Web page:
Tesla Model S Autopilot: Australian Hands-On (Or: The Time I Damaged The Beautiful Car I Was Reviewing)

This is probably the most expensive story I’ve ever written. Not because we bought a Tesla Model S P90D, but because we kind of broke one. That’s right: I injured a unicorn to bring you a review of a new car feature. Are you not ENTERTAINED?!


What Is It?

Look before we get to that just know that I’m sad.

I hate — HATE — breaking things. I’ve only broken three review things in my years here at Gizmodo, which given how clumsy I am is a pretty mean feat.

Breaking the Tesla wasn’t spectacular — I scuffed the rim to the point that it needs to be fixed by technicians (endless sad face) — but it hurt the most by far. That comparison includes the time I knocked myself the fuck out on the goddamn pavement while reviewing the O-Chic “hoverboard”. That accident saw me land my 85kg frame onto a helpless MacBook Pro with Retina Display, practically bending it in half. Whoops.

It knocked me out for a few seconds to the hysterics of a construction crew who watched on, and I had to see a few doctors since. But not even that calamitous scene hurt me in the way that injuring a Tesla did. The body heals, whereas damaging a Tesla hurt my soul.

As I write this, just know that I’m suffering inner pain — and yes, we’re picking up the (not massively substantial) bill.

So, what were we testing, and was it worth it?

What Is It (For Real This Time)?

With the 7.0 software Tesla shipped to the Model S this week, a feature was unlocked that allows the car to drive in a semi-autonomous mode. Autopilot is actually two features rolled into the one system.

The first system we’ve actually tried out already: it’s the intelligent cruise control feature that Tesla debuted in the Model S’ 6.0 software update.

It’s powered by a series of ultrasonic sensors (12 to be exact) attached to the car which can see everything within five metres of the vehicle in all directions. There’s also a forward-facing radar and a forward-facing camera to sense traffic in front of you and lock onto it. You also get a new smart braking system to stop you in your tracks if anything goes wrong in front. What it does is give you the ability to follow traffic around at any speed for a smooth auto-acceleration and auto-braking experience.

Previously with this system, you’d have to steer the car yourself. Like some sort of 19th Century horse and cart driver. These days with the 7.0 software applied, the car steers for you.

Sorry, let’s just say that again. The car. Steers. ITSELF.


Those sensors track the lanes on the road to keep you on a clear heading, and all you need to do is keep your hands on (or near) the wheel to right it just in case the lanes start to fade or disappear entirely.

Using It

The engineers at Tesla better be wearing wizard capes 24/7, because autopilot is some goddamn magic. It’s incredible.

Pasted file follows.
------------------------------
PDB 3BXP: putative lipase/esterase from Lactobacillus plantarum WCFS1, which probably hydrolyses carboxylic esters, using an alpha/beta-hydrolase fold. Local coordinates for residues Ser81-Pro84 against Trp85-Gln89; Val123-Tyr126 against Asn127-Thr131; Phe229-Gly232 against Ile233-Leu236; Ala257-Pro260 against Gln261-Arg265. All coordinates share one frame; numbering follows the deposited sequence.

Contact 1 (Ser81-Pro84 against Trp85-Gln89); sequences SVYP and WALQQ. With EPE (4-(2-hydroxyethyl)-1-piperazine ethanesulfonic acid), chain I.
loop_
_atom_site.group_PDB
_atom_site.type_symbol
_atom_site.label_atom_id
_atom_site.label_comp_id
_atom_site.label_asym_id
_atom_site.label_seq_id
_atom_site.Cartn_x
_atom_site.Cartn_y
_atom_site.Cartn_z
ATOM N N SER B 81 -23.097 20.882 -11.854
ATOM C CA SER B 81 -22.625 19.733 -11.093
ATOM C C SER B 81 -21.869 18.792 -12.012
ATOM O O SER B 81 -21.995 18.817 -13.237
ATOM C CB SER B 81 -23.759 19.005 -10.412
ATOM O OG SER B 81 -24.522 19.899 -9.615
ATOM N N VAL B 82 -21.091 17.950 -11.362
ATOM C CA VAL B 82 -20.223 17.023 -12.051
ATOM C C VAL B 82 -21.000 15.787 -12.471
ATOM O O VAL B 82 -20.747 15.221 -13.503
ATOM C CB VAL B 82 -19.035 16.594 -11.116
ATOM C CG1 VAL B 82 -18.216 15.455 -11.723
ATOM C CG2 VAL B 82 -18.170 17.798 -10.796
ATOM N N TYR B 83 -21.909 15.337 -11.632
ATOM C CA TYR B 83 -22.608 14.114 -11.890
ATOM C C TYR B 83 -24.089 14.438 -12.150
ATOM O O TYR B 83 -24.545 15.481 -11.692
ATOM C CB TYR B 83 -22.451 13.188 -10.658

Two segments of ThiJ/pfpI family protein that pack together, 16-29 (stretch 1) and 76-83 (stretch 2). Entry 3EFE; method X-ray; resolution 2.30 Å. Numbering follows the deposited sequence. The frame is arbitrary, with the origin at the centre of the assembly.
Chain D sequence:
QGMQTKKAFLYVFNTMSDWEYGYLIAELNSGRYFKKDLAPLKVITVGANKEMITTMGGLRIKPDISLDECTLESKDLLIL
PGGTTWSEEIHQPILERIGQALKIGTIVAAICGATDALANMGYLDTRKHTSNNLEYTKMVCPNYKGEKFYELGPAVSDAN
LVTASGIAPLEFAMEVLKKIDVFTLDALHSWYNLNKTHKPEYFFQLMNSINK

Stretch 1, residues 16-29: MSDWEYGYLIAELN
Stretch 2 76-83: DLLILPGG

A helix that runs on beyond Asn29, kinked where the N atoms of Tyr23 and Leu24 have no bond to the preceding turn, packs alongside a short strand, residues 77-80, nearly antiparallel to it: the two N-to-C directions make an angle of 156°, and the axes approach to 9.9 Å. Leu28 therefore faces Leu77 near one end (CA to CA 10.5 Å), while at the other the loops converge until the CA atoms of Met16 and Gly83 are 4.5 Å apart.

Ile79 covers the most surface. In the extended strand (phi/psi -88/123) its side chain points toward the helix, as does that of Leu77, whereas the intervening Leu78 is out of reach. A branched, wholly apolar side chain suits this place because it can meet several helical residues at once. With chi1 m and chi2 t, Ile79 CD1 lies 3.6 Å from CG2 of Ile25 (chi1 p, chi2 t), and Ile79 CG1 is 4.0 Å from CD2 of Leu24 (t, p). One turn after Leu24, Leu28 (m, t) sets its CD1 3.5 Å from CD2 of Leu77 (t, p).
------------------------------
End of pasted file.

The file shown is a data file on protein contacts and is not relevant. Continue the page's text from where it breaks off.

Autosteer isn’t meant to be used all the time. It’s designed to be a technology that guides you along the highway. You turn into the on-ramp, engage autosteer and set your cruise to 110km/h, and the car drives guides itself all the way to the off ramp. From there, you’re meant to turn the autosteer feature off, mostly because road markings in the city are a bit all over the place.

On the highway, I was dazzled by the feature. I was able to travel along the M2 at 110km/h, and the car required zero interaction from me to stay on course. It’s less impressive in the city due to weird lane markings all over the road, but that’s less of the Tesla’s fault and more of the City of Sydney’s.

The Tesla keeps you updated on your autosteering progress with a centred illustration of the car on your dashboard. When the car can see lanes, it highlights them in blue. The strength of the colour indicates the strength of the lock on the lane. For what it’s worth, the UI on the Model S has had refresh in version 7.0, doing for the car what iOS 7 did for the iPhone.

Paired with the smart cruise control, the Model S is able to keep up with traffic by locking onto the car in front, and keep you in your lane at all times, all by itself. I can’t stress how incredible it is to use.

Sure, it’s scary for the first few minutes to put almost complete faith in a computer looking for paint on a road, but it becomes almost natural after about an hour.

By far the scariest thing is getting the car to change lanes for you. Turning on the indicator in either direction while in autosteer forces the car into a merging manoeuvre after analysing the lane it’s moving into to check if there’s anything in your way. It’s so smooth and intelligent I could hardly believe it. It does wonders for your concentration and fatigue too.

Driving is a pretty stressful experience, especially in Sydney’s CBD. Your nerves can certainly be tested on the way out of the city, and once your there you have to concentrate just as hard to keep up with traffic on the freeway. Being able to press a button and relax after escaping the concrete jungle is massively helpful.

While I drove (or rather while the car drove me), I couldn’t help but think of my Dad. He’s commuted up and down one of Australia’s most dangerous stretches of road for 14 years, and in that time he’s had a few accidents due to driver fatigue. One of the more serious ones saw him roll his car, completely crushing the roof and filling him full of broken glass. It was an awful phone call for my mother to get, and now that I’m older, I understand exactly how she felt.

I’d love it if in future nobody ever had to get that phone call. The phone call that says their loved one is in a serious condition because they were driving while exhausted. I want to live in a world where we don’t have self-driving cars, but smarter cars that can prevent us from doing stupid shit. The new features on the Tesla Model S show us that world isn’t far off.

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